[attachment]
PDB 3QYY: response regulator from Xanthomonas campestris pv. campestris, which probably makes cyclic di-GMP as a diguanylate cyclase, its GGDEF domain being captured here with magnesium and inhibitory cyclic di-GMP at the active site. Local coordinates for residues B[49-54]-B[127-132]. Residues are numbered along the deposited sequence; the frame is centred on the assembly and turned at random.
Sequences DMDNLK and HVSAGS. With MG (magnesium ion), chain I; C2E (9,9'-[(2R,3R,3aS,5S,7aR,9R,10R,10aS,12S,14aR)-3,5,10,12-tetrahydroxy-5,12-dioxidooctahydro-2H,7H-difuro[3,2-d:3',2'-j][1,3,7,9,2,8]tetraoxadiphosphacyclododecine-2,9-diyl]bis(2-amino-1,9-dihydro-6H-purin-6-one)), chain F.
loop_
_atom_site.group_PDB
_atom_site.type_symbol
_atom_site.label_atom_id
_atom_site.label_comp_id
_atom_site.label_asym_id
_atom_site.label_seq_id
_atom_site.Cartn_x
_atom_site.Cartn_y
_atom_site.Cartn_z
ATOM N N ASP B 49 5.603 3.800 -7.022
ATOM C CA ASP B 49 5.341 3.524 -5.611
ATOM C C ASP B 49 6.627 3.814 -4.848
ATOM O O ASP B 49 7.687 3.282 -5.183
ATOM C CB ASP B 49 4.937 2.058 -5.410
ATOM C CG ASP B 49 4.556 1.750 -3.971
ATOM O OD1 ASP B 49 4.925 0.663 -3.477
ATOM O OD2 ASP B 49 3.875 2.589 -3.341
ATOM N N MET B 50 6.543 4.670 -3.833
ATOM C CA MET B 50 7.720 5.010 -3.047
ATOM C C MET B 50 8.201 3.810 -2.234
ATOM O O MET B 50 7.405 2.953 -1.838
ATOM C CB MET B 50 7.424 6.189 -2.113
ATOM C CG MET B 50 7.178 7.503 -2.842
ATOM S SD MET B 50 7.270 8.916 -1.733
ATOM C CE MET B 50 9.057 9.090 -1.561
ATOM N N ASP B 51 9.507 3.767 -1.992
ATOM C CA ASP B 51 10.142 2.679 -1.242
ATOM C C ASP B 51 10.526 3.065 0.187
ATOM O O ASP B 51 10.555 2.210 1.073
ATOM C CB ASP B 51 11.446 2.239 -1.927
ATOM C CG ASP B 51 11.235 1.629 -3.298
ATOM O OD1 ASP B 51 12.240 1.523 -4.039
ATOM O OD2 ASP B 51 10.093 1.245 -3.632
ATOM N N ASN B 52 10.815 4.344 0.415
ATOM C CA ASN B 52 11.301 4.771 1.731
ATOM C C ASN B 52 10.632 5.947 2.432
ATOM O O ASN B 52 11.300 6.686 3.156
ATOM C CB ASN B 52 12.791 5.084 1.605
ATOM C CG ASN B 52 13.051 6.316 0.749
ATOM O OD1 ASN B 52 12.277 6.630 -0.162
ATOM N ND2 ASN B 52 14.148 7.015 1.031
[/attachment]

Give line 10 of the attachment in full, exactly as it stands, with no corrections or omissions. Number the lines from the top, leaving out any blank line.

_atom_site.Cartn_x